Nature’s Feast: Cedar Planked salmon

Recipes for the modern hunter/gatherer




This simple method of cooking any kind of salmon or steelhead originated with the Native Americans that lived in the Northwest. The smoky cedar aroma enhances the flavor of the fish, and the indirect heat means the meat is not dripping all its juices into the fire. What you end up with is a very moist and tasty end product.


• One whole fillet from a medium sized salmon or steelhead

• One cedar plank about 3/8 inch thick, (available at most grocery stores that sell fish)

• Olive oil

• 2 tablespoons butter

• 1/4 teaspoon Worcestershire sauce

• 2 pressed garlic cloves

• 1 /2 teaspoon dill, (optional)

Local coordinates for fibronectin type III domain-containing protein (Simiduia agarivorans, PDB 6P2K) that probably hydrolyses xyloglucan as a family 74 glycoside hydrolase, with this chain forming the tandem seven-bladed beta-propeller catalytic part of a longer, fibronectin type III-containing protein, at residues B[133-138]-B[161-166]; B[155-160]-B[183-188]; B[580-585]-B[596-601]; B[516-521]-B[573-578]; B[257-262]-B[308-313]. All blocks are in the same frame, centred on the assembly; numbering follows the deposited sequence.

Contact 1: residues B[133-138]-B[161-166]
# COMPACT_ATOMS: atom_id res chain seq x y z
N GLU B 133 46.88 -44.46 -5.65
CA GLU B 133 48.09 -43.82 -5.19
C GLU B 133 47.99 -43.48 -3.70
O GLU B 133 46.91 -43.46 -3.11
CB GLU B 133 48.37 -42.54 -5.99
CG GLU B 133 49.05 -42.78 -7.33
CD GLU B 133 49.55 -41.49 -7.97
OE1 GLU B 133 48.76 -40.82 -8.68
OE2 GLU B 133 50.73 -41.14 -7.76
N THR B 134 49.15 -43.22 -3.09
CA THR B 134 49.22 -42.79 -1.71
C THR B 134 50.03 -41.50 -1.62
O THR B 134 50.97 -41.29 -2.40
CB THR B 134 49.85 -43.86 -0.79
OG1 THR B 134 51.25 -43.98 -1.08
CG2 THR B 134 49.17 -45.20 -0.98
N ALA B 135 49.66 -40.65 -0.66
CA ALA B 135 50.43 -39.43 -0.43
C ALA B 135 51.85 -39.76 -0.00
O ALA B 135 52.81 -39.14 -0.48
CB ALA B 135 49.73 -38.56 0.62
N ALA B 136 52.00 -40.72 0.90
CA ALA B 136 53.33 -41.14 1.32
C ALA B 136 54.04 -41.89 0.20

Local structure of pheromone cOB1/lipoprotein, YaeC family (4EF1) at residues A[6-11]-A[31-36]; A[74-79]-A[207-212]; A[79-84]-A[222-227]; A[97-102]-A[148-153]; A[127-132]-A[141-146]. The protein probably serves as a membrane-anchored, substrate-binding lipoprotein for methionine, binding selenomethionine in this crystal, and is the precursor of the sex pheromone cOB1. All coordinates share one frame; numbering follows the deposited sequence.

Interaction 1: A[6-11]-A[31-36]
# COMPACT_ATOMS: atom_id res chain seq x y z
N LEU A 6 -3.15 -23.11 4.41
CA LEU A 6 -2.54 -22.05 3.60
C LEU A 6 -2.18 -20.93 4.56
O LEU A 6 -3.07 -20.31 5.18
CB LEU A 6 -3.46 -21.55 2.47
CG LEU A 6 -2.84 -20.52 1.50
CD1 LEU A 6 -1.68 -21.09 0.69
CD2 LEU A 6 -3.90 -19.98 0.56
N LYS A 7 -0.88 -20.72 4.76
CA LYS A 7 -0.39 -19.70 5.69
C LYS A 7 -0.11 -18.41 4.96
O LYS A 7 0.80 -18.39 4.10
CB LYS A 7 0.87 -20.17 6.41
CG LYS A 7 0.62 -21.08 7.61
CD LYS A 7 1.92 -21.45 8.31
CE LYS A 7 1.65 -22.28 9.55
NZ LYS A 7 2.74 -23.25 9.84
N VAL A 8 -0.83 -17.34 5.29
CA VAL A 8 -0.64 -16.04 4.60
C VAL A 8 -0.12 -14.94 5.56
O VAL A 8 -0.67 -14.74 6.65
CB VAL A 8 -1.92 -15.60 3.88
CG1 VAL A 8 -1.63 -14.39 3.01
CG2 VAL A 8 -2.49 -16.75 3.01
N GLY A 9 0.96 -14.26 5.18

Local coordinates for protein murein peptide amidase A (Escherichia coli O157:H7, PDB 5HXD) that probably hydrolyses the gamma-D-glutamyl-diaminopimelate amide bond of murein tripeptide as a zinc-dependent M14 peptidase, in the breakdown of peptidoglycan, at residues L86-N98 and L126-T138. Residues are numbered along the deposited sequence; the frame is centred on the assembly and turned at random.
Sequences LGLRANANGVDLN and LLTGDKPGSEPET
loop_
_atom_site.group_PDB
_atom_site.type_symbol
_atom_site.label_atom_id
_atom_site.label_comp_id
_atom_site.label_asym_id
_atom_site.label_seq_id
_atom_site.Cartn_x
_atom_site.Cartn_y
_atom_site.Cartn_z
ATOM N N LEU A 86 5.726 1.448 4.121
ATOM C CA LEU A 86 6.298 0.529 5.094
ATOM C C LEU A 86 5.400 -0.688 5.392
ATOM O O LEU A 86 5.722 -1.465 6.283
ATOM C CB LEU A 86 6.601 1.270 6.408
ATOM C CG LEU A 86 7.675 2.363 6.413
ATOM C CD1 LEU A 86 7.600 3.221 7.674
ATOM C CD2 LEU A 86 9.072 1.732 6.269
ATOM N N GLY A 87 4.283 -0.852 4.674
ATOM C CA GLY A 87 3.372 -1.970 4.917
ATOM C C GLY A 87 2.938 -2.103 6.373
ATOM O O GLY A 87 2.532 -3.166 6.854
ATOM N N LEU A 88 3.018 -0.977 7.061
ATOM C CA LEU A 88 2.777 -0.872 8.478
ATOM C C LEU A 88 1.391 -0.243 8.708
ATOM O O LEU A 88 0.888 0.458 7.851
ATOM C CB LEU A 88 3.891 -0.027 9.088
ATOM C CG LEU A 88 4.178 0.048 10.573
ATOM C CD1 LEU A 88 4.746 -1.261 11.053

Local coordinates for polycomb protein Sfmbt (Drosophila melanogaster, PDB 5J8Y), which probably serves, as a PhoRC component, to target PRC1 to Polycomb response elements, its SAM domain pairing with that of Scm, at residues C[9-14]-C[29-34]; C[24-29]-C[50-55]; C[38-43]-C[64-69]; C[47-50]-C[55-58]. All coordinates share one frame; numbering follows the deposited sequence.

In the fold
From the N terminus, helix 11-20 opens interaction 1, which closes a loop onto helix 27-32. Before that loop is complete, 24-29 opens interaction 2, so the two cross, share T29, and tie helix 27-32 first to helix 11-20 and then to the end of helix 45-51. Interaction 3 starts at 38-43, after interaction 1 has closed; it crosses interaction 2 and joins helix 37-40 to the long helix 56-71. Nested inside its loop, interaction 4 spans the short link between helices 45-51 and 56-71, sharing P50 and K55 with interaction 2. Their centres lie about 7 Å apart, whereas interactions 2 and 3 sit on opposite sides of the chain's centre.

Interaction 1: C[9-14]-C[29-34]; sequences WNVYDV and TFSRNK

• Lemon slices

• Lemon juice


• 2 tablespoons salt, (sea salt is best, but not necessary)

• One tablespoon brown sugar

• 4 cups water


Soak the cedar plank in cold water for at least 1/2 hour. Mix water, salt, and brown sugar, and soak the fillet in the brine for 1/2 hour as well.

Remove the fillet, rinse and pat dry. Remove the plank from the water, and rub the top surface with olive oil. Melt the butter, and add the crushed garlic and Worcestershire sauce. Place the fillet skin side down on the plank, and spread the melted butter over it. Sprinkle dill over the fish, (optional). Space lemon slices along the top of the fillet. Place the plank directly over hot coals in a covered BBQ. Let it cook for 15 to 20 minutes. Remove and serve pieces directly from the plank along with lemon slices.

Note: Chinook salmon has more fats and oils, and will take a little longer to cook than coho salmon or steelhead. Sockeye salmon are smaller than the others and will have fillets that are thinner. They will only take about 10 minutes.